Review: Wine Tasting at Woodenhead
To say that Sonoma County’s Woodenhead Vintners is a Pinot Noir and Zinfandel specialist is only half the story. Woodenhead specializes in a style.
Lush with flavors of ripe grapes from the Russian River Valley and points north, their wines put the fruit at the center, but without the heat or over-extraction that puts out the anti-“big flavor” brigade. If that sounds enticing, you’ll want to head on in.
Despite its perch right above River Road, a main route into the Russian River recreation area, Woodenhead is something of a back roads discovery. Most of the visitors here, I’m told at the tasting room, already know something about the winery.
It’s a boutique outfit with bona fides: Fans of Russian River Valley Pinot Noir may have heard of a little label called Williams Selyem. Winemaker Nikolai Stez was cellar master there for 20 years before going solo. First, he rented punch-down space at Russian River Vineyards (the former Topolos). Now, he’s doing the magic up the road.
The tasting room is also a rented space, a remodeled house that’s got a comfortable, homey vibe and a dog-friendly deck overlooking the Russian River Valley’s Laguna de Santa Rosa area. A long bar allows several groups to share the experience without crowding.
A small team runs the show here — our host said she remembered me from my last visit, which was years ago.
I’m glad I finally made it back.
Wooden You Like to Try the Wine
This is a house of reds, but there are a few light treats to rev up your palate. Stez discovered an old French Colombard vineyard down the road, across from Martinelli Winery.
Hey, don’t rip that out, he said — French Colombard is considered an old-fashioned variety, and vineyard operators are usually eager to replace it with more fashionable Chardonnay. Dry and fresh, with a hint of apple, the 2013 Russian River Valley French Colombard ($22) is the perfect wine to get started with.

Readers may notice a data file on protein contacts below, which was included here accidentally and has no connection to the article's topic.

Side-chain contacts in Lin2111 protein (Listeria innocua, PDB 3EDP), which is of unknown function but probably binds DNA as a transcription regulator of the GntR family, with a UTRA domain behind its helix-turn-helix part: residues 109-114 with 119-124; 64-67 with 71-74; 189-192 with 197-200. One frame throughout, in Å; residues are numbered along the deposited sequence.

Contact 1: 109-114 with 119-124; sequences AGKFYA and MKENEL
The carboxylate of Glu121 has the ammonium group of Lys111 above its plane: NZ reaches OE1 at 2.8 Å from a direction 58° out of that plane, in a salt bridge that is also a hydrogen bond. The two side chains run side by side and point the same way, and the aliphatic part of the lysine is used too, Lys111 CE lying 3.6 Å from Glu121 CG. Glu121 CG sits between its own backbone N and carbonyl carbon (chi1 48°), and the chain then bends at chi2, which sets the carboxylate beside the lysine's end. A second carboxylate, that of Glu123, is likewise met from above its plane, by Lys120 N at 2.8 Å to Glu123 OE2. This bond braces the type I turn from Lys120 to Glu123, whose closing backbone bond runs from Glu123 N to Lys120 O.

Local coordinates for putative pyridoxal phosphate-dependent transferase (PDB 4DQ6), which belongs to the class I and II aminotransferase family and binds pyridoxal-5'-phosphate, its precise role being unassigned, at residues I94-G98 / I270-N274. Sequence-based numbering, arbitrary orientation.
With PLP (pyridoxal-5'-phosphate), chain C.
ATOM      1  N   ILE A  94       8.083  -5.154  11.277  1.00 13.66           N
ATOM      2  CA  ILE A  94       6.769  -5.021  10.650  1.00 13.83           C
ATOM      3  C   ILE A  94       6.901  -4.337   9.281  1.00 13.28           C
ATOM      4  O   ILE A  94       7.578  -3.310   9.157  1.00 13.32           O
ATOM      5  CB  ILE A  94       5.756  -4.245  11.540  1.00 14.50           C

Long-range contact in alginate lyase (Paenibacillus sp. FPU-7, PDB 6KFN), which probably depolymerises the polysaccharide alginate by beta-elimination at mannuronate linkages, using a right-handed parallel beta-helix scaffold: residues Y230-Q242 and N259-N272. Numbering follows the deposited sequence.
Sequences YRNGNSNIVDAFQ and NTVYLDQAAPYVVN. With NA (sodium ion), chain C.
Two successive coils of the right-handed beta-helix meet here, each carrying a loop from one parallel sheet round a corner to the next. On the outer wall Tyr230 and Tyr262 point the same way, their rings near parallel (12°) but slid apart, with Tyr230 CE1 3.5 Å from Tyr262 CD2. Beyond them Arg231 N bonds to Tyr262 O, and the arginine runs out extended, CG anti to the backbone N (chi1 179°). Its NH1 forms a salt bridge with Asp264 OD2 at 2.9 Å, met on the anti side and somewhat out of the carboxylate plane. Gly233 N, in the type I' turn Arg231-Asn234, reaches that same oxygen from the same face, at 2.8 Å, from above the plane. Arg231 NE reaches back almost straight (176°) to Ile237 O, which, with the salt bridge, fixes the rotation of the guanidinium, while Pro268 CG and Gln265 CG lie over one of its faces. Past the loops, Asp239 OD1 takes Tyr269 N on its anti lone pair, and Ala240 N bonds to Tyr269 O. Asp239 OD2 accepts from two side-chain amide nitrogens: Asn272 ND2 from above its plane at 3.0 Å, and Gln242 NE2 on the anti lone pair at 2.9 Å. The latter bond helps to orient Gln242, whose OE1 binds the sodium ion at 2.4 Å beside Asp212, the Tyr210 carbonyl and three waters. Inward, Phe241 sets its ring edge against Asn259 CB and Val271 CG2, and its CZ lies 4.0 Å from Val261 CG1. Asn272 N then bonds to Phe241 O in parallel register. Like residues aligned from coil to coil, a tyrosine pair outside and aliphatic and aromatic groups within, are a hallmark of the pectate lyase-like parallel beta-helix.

You can guess by the label that the 2011 “Wet Kiss” Russian River Valley Pinot Noir ($52) is a plush Pinot, but it’s certainly not over the top. It may be the vintage, but the 2011 Leras Ranches Russian River Valley Zinfandel ($30) is surprisingly Pinot-like and light-bodied, as well.
Woodenhead fans new and old have one last opportunity to sip the elegant 2010 Braccialini Vineyard Alexander Valley Zinfandel ($34) — sadly, the old vineyard has since been replanted with Cabernet.
Likewise, the 2008 Martinelli Road Zinfandel ($45) is the last of its kind for the winery. Made from 100 percent Zin, no blending grapes, this is all chocolate cookie and brandy, yes, but rich, dry plum-cherry fruit.
Woodenhead also specializes in Zinfandel from our neighbors up north in Mendocino County, and there’s even a rare Pinot Noir from the hinterland of Humboldt County.
Celebrate your newfound favorite tasting room with 2010 Methode Champenoise “Naturale” Russian River Valley Sparkling Wine ($42). Belying its humble French Colombard base wine, this roiling bubbly is all about the Fuji apple, plus quality notes of pie crust and a dry, lemony finish.
The heads, you’re looking at the heads. No, I’m not riffing on the film memorabilia up at Francis Coppola Winery again. Woodenhead is a sort of nickname given the long-haired, former Deadhead winemaker and, over the years, they’ve collected or received gifts of various wooden masks and totems, which decorate the tasting room along with art and sculpture for sale by local artists.
For the real back roads experience — and a safer turn if you’re arriving or leaving in an easterly direction—take the little section of old Trenton Road to Woodenhead. You’ll pass Pinot Noir history at Joseph Swan Vineyards.
Some of wine country’s finest dining options are a short drive east on River Road, at Farmhouse Inn & Restaurant and John Ash & Co. You can also be in Guerneville in 20 minutes if you’re aim is to just picnic on the beach and watch the river go by.
5700 River Rd, Santa Rosa, CA 95401. Tasting fee, $10. 707-887-2703.
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